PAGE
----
Only a ‘very limited’ number of patients are expected to be eligible for GP treatment with asthma drug budesonide, NHS England has said.
Modelling suggests fewer than one patient per practice per week will be eligible, but NHS England will monitor Covid prevalence rates to ensure general practice does not become ‘overwhelmed’, GPs were told in a webinar last night.
Last week, the Government said that GPs can prescribe budesonide inhalers as a Covid treatment ‘on a case-by-case basis’ although it is not ‘at this point in time’ being ‘recommended for routine use’, following positive initial trial results.
In a GP webinar last night, NHS England reiterated that eligible patients include those who have tested positive for Covid with a PCR test, whose symptoms began within the last 14 days, and are either aged 65 or over or 50 or over with underlying comorbidities.
GPs should consider offering inhaled budesonide to these patients, making a shared decision with them on whether to prescribe it off-label, it added.
However, NHS England stressed that only small numbers of patients are expected to be eligible, with just 1,800 patients estimated to be eligible across England this week.
Slides presented at the webinar said: ‘Modelling shows that the number eligible is very limited, with fewer than one patient per practice per week and even fewer for community pharmacies.
‘If demand were to grow due to any possible increases in infection rates, we will continue to monitor and keep the situation under review to ensure primary care does not face overwhelming pressures.’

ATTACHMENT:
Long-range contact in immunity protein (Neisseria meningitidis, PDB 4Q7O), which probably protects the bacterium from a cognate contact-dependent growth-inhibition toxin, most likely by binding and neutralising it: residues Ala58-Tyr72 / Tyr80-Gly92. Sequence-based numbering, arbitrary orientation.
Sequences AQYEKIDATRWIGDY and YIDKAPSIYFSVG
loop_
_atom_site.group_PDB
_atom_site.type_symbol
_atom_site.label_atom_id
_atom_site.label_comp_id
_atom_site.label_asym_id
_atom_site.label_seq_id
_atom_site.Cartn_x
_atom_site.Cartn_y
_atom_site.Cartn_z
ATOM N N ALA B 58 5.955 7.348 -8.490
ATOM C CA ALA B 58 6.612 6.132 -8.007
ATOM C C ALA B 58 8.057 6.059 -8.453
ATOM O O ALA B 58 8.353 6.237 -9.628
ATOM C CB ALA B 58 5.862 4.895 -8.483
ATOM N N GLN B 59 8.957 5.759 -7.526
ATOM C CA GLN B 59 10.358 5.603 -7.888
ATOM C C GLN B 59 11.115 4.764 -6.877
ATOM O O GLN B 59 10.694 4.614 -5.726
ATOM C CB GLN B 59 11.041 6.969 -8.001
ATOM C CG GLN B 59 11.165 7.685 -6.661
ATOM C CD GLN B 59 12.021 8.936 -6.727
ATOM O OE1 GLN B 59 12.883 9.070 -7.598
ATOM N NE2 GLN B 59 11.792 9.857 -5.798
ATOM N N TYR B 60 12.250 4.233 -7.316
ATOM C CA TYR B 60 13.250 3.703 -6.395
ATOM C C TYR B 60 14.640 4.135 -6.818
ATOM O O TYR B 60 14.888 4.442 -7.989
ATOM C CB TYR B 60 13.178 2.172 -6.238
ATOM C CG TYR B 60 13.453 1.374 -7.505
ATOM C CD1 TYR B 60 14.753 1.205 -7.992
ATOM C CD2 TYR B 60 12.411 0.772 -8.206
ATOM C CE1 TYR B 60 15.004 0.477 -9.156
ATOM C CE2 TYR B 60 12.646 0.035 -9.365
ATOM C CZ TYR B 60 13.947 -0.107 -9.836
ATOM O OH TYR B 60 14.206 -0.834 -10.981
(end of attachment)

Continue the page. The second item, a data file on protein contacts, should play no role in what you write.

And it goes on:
NHS England deputy medical director of primary care Dr Kiren Collison added that Covid prevalence rates will be monitored, but that NHS England does not expect practices to be ‘overwhelmed’.
She said: ‘There obviously could be pockets of higher rates in some areas compared to others and we are keen to hear if anyone is becoming overwhelmed for any reason – please do let us know. But with the current prevalence rates, we wouldn’t expect that to happen.’
The slides added that while ‘no additional reporting is currently required’, NHS England and the Department of Health and Social Care (DHSC) are ‘working to put in place regular monitoring of data on prescriptions issued and dispensed’.
Monitoring of ‘general supply levels’ is also planned, but there are ‘no concerns’ about supply as ‘plans are in place’ to ensure there is enough for both patients who use the medicine normally and for any additional Covid patients, NHS England said.
The impact on hospitalisation rates and mortality has not yet been established and will be reported as part of the trial’s final findings.
It comes as the Government has launched a bid to identify antiviral drugs that patients can take at home when they have been diagnosed with, or exposed to, Covid – with an aim to roll out a treatment as early as the autumn.